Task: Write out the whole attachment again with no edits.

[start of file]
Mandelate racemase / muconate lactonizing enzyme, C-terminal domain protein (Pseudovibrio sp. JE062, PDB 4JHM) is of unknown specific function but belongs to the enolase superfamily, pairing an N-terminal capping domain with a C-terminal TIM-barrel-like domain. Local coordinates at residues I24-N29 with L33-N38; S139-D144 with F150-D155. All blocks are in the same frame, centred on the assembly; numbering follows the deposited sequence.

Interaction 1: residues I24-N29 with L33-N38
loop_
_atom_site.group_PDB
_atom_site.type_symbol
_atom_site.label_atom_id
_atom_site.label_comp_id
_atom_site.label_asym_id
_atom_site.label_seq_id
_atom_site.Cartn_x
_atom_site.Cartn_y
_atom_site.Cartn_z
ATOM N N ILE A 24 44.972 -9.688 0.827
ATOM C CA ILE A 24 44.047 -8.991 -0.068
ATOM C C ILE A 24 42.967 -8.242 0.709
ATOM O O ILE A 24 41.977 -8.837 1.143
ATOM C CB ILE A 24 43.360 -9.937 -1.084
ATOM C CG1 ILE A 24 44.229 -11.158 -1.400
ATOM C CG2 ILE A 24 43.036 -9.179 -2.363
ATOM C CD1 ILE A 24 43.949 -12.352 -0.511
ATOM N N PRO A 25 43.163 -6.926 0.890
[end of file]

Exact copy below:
Mandelate racemase / muconate lactonizing enzyme, C-terminal domain protein (Pseudovibrio sp. JE062, PDB 4JHM) is of unknown specific function but belongs to the enolase superfamily, pairing an N-terminal capping domain with a C-terminal TIM-barrel-like domain. Local coordinates at residues I24-N29 with L33-N38; S139-D144 with F150-D155. All blocks are in the same frame, centred on the assembly; numbering follows the deposited sequence.

Interaction 1: residues I24-N29 with L33-N38
loop_
_atom_site.group_PDB
_atom_site.type_symbol
_atom_site.label_atom_id
_atom_site.label_comp_id
_atom_site.label_asym_id
_atom_site.label_seq_id
_atom_site.Cartn_x
_atom_site.Cartn_y
_atom_site.Cartn_z
ATOM N N ILE A 24 44.972 -9.688 0.827
ATOM C CA ILE A 24 44.047 -8.991 -0.068
ATOM C C ILE A 24 42.967 -8.242 0.709
ATOM O O ILE A 24 41.977 -8.837 1.143
ATOM C CB ILE A 24 43.360 -9.937 -1.084
ATOM C CG1 ILE A 24 44.229 -11.158 -1.400
ATOM C CG2 ILE A 24 43.036 -9.179 -2.363
ATOM C CD1 ILE A 24 43.949 -12.352 -0.511
ATOM N N PRO A 25 43.163 -6.926 0.890